Tuesday, March 24, 2020

Solving CAPTCHA using Burp suite proxy and mitmproxy.

Few days back I was facing an issue in one of my tests. The web application was logging my session off every few minutes and also it was logging me out in case of an exception, as a request that Burp was sending and couldn't be handled. 

Initial idea was to go and instruct Burp proxy to use macro and re-authenticate the session but the application was using an additional captcha challenge that had to be solved.

Overall there were 2 issues to overcome:

  • Keep the session authenticated through Burp's proxy scan (automated and manual)
  • Find a way to solve the captcha.

For these items went ahead with the following setup, Burp proxy -> mitmproxy -> Website.

Burp proxy is configured to use an upstream proxy and pass all requests through there as shown in the image below:

Burp itself is listening on port 8082 and I'm using firefox with FoxyProxy pointing to it.

Mitmproxy's script is very simple and essentially is handling this pattern that exist during the login phase.

Script is running with mitmproxy -s mitm.py

The script it self can be something as the one below:

This example shows how to parse a call and execute an external script
which will re-authorize the user on the web application.
from mitmproxy import http
import subprocess 
def response(flow: http.HTTPFlow) -> None:
    # Redirect is issued on the response, this is only used in the application for sending back the user to /logout. Match the response and call script.
    if (flow.response.status_code == 302):
        subprocess.call("python3 ./imagedecode.py", shell=True)
def request(flow: http.HTTPFlow) -> None:
    if flow.request.pretty_url.startswith("domain.com/user/index/login"):

The script 'imagedecode.py' is a script which is using tesseract OCR to process the captcha values and submit them to the website together with the login credentials.

The captcha images are simple as the ones below in the specific setup:

The script itself:

from PIL import Image
import subprocess
import requests
import cv2 
# I need to define a static cookie as it's used for verification on the captcha
# this cookie is set as valid if you pass the auth 
cookies = { "PHPSESSID": "8jadummyecookiefu12erm1923a;" }
url = 'https://domain.com/UiUser/secure?sid=0.6974342321354128' 
r = requests.get(url, cookies=cookies)
with open('im.png', 'wb') as f:
# Tesseract to the rescue
    r = subprocess.check_output(["tesseract", "im.png", "-", "--psm", "13", "--dpi", "70"]).decode('utf8').strip()
    # Got the captcha we need to authorize the same session that was used
    params = {"Content-Type": "application/x-www-form-urlencoded; charset=UTF-8"}
    datapost = "login-email=user%40domain.com&login-pwd=mypasswordhere%3D%3D&login-yanzheng="+r+"&memory=false"
    r2 = requests.post( "https://domain.com/user/index/verify", headers=params, data=datapost, cookies= cookies, timeout=35)
    print("Couldn't get captcha")
There are some things that could be optimised on the script as checking proper return code of the request and re-issue in case is not successful the login, but overall it has a rough 90-95% accuracy.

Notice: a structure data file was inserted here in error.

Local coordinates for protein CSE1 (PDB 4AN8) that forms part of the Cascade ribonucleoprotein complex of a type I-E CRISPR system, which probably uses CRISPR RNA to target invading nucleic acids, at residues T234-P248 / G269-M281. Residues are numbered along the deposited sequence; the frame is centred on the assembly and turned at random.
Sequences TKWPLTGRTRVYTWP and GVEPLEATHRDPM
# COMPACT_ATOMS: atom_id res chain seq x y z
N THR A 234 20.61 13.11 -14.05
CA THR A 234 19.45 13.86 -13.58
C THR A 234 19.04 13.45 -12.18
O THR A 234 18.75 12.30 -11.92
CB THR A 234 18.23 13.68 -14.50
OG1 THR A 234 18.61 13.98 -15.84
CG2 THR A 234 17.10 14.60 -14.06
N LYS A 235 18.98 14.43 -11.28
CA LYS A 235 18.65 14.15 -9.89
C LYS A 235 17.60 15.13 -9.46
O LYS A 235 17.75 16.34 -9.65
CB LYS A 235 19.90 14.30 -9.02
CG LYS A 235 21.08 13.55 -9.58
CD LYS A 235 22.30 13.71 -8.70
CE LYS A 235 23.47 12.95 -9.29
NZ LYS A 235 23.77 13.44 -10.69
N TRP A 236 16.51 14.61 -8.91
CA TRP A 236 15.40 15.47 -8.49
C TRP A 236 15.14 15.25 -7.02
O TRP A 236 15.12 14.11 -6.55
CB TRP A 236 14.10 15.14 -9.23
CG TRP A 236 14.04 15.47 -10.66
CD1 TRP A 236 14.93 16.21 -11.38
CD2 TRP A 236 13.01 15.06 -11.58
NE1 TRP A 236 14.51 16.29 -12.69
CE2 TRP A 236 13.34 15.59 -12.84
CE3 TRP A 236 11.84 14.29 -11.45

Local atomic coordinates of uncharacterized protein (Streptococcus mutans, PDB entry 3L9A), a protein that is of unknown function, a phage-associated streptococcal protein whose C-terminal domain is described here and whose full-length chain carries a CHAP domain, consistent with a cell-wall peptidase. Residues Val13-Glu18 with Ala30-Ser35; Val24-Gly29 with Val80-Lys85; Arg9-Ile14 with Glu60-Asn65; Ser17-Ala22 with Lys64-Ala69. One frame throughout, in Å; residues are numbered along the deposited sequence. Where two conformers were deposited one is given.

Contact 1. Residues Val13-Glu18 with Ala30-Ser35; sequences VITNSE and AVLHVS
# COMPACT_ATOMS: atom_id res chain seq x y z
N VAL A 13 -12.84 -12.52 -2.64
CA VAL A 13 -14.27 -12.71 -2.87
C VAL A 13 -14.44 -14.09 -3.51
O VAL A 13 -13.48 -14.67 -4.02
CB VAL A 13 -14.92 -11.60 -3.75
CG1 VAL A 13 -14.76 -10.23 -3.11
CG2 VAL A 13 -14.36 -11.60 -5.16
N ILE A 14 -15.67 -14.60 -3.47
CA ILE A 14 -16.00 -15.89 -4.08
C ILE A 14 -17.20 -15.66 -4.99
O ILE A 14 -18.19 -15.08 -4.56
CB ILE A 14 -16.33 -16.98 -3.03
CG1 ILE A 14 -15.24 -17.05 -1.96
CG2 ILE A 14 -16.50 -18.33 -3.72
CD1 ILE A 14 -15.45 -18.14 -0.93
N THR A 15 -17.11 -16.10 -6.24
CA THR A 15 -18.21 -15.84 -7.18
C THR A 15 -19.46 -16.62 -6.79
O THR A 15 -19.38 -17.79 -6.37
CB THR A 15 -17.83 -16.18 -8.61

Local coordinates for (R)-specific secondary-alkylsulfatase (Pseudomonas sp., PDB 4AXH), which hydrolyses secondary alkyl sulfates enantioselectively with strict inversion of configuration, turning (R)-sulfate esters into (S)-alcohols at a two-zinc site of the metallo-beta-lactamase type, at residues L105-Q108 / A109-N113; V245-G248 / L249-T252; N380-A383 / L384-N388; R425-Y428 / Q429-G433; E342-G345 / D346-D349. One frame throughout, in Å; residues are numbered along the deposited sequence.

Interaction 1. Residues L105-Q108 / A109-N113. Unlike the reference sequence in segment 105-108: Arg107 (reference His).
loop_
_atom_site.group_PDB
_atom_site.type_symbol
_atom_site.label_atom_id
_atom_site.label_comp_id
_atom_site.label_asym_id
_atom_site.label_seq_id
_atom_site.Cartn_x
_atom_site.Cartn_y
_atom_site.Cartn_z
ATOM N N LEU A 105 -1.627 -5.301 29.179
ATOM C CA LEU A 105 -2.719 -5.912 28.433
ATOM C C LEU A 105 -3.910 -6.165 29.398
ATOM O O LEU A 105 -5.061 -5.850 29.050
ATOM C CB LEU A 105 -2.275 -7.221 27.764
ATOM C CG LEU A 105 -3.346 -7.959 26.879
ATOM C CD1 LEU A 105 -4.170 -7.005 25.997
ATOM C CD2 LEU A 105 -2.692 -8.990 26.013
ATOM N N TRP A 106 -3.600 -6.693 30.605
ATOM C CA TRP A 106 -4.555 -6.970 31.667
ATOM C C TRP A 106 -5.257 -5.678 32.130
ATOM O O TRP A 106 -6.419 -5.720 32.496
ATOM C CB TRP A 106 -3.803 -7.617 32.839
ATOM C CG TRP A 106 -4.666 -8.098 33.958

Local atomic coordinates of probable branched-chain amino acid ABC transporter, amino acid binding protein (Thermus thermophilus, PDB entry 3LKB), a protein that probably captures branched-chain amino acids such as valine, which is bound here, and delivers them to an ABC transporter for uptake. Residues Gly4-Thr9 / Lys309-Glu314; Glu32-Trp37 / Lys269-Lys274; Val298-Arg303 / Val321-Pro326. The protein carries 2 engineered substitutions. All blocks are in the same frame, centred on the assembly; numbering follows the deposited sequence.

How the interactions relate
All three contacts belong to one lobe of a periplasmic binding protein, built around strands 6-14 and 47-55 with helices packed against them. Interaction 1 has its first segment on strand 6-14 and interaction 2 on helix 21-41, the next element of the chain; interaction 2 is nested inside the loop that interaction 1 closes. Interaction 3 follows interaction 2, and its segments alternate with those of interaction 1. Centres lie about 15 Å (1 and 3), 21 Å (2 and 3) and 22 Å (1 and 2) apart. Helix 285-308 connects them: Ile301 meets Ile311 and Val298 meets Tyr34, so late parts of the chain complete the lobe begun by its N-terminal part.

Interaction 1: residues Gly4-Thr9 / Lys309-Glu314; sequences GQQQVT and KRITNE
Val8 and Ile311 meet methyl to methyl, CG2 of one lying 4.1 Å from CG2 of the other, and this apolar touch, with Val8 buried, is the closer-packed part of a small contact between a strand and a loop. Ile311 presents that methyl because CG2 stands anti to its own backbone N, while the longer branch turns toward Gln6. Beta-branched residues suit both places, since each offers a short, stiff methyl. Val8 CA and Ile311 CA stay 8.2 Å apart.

Thursday, March 12, 2020

Using Burp Intruder for auth bypass - CTF, root-me.org / BSCorp - Linux

This is a small post on using Burp's Intruder to bypass login authentication.

The idea for this post is from a CTF challenge on root-me.org.

I will not be sharing information about how one will reach on this state as I wouldn't like to spoil the fun on it.

The initial page that the user will see after proceeding in the challenge will be the following:

With no apparent information about the login, trying with 'abc' as username and password will give the following result:

It's clear that there is some filtering implemented that are blocking some characters.  

The first thing is to identify which characters are allowed. This can be done on Burp using intruder. 

Intercept your login request and pass it to intruder as shown below:

On the intruder tab select sub-tab 'Positions' and clear all selections. Select the 'abc' value on the log= and add it as payload position.

Browse to the sub tab, select Payload set 1, Payload type 'List' and populate the list with. Simply use a notepad and input all possible characters one by one. I used a notepad and copy paste the entries on Burp.

Start the attack and observe the results.

As you can see above some requests are passing and some are giving an error message' Bad characters detected'

The next step will be to exclude these bad characters and keep the valid ones.  One can choose to select all remaining characters or limit the set to specific ones.

References: https://pentestlab.blog/2012/12/24/sql-injection-authentication-bypass-cheat-sheet/http://www.lifeoverpentest.com/2018/03/sql-injection-login-bypass-cheat-sheet.html .

From the links above the set of 19 characters could be reduced to 6, which are the followings, "# (  | ' / 1" .  The rest characters that are valid as possible entries have no value to as for a potential auth bypass.

To create an iteration of these values in the intruder, change the payload type to 'Custom iterator' and paste the values.

As we don't know how many characters will be needed for the attack we can start with 2 positions and increase them adding the same values to each position.

Start the attack and check on the output. If you don't see it successful, try adjusting the Position count by increasing it and repeating the values. 

In these case you are creating random values with all 6 characters which are used as attack patterns. 

For our attack on the specific environment a value of length 5 was the one that was successful. 

This can be seen on intruder on the following way:

The login request that is created with payload '||1# is giving a 302 redirect. 

Trying the value on the web page itself, 

Will allow us to bypass authentication and login on the portal.